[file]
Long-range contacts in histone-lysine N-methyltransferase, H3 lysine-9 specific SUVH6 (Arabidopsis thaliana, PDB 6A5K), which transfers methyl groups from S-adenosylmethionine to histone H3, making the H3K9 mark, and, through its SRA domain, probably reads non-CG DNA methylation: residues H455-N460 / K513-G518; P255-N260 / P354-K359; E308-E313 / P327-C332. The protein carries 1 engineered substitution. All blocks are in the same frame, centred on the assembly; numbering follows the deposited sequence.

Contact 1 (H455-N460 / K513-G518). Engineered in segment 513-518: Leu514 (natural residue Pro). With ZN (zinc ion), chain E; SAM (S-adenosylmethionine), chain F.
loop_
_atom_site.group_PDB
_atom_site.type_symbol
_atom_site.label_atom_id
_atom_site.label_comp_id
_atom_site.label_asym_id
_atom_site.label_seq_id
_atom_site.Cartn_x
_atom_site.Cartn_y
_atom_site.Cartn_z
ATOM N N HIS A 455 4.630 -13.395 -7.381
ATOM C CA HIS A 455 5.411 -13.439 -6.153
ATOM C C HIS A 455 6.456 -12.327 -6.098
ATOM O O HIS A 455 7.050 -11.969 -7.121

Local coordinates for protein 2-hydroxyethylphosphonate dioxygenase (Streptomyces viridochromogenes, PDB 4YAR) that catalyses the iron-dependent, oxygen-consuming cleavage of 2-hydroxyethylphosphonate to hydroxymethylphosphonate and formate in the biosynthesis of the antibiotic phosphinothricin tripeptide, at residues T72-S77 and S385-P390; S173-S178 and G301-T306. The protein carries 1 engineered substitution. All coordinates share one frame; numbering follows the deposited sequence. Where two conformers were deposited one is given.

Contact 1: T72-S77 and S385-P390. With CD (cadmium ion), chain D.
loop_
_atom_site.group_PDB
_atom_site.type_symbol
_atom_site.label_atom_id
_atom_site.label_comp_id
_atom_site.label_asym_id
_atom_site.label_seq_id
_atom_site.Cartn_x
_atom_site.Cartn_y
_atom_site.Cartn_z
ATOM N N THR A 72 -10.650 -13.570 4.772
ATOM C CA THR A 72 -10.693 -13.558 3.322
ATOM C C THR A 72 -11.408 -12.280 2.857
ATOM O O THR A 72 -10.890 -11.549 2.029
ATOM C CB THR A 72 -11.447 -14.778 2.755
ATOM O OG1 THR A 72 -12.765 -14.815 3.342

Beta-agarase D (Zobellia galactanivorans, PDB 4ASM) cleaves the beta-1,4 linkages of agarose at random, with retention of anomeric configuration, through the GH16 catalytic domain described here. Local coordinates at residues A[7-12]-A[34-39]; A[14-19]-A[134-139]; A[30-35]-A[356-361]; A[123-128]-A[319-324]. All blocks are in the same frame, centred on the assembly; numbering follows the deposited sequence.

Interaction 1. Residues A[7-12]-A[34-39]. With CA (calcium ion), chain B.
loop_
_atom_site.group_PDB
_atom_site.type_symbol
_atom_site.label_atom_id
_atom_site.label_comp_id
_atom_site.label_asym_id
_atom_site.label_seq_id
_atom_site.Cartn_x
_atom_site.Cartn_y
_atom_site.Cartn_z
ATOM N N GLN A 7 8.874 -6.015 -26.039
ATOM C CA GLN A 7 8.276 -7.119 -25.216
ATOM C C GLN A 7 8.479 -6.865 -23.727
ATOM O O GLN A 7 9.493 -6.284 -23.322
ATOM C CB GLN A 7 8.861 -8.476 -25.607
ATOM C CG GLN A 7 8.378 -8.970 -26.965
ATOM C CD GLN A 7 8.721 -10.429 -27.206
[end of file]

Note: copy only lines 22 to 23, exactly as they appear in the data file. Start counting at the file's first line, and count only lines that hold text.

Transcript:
_atom_site.label_atom_id
_atom_site.label_comp_id